|Quid quid latine dictum sit, altum videtur|
Reactions, suggestions, any kind of feedback is always welcome.
D Mervin Ffingir writes, and having writ, moves on:
Monday, August 01, 2005
Good morning, folks... New season, and it starts with Rahul Dravid opting to bat first, which in sub continental day/night conditions is invariably the safer choice. No morning dew to worry about, given the afternoon start... and with pitches typically slowing down as the day/night goes on, chasing becomes more difficult in the second session.Quite an ordinary blog post, you might say. Another Indian with an opinion on cricket (: that's almost all of us :) babbling into his blog. But this post has, as of this writing, 1315 comments.
The blogger in question? Prem Panicker, former dead-tree jouorno, now Managing Editor of Rediff in the USA. Old Rediff hands will remember "Panix" and his ball-by-ball commentary in Rediff's chat rooms. This blog (well before blogs existed, of course) once had a minor run-in with Panix when we, bored, decided to start a little action in one of those chats rooms by dissing Tendulkar. Panix, instead of using moderator rights to boot us, pinched out the fire by quickly, quietly, stating a few Tendulkar stats and asking what we based our opinion on. Chastened - we'd never make a good troll - we stayed quiet the rest of that match.
But we digress. To find out why the post elicited so many comments, hit the HaloScan comments button. Panix, you'll be happy to note, has brought typed live commentary back. And with it, has stretched the concept of blogs as a dialogue between writers and readers into a whole new dimension. He answers questions, chats with them, and continues to talk about the game in progress. The post on the next game, India against the West Indies, has 880 comments.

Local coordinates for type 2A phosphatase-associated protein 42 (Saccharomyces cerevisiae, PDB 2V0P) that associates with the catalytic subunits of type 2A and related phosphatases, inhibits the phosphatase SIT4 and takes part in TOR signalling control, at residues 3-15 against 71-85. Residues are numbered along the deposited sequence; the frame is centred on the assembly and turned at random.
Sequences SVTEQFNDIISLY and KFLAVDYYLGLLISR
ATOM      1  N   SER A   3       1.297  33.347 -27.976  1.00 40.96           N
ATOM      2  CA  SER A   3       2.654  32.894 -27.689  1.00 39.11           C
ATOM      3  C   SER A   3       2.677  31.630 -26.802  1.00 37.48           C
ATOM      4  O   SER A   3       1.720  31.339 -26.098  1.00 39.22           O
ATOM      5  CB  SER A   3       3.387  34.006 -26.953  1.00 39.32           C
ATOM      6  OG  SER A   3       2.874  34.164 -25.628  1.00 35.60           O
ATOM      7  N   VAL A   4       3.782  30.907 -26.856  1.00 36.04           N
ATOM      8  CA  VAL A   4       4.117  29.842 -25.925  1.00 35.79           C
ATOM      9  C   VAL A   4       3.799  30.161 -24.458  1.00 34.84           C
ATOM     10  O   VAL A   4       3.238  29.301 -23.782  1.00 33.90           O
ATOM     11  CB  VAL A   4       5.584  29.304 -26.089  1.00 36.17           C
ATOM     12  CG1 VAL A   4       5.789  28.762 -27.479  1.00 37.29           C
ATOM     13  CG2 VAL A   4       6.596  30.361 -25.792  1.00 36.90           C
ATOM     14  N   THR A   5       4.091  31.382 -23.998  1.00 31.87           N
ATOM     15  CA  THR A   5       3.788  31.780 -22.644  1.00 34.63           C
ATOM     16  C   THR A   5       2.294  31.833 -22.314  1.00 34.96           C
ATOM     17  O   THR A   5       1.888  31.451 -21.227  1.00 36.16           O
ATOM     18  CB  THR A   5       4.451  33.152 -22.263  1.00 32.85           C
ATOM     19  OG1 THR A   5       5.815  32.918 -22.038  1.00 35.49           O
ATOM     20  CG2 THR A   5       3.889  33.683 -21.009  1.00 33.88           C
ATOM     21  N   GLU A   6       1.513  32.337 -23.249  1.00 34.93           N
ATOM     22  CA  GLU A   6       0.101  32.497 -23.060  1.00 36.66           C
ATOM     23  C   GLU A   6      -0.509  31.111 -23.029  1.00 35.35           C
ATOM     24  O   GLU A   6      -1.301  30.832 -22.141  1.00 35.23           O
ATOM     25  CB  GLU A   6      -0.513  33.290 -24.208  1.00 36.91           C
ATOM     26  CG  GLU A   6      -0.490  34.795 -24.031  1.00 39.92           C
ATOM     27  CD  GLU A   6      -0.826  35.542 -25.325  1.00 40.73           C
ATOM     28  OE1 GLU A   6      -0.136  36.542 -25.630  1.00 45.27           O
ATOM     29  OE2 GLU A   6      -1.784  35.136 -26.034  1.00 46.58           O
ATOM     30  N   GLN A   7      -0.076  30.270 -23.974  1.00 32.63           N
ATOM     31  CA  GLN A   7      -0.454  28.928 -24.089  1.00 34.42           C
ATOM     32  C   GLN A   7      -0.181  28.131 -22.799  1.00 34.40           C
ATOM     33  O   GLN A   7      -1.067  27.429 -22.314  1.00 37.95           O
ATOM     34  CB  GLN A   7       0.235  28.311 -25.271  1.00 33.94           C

In a previous post, he talks about blogs as opposed to columns:
I'm beginning to like blogs, more than the full-length columns I used to do earlier. Thing is, blogs give you tremendous flexibility -- there are times when an issue needs comment, but the comment itself needs to span only 100-200 words, tops. Trouble with column writing though is the form itself dictates a certain length -- and that means you end up stretching a good 200 word comment into an involved 1000 word column.
Note: [*] = The site linked to requires registration.
This work is licensed under a
Creative Commons License.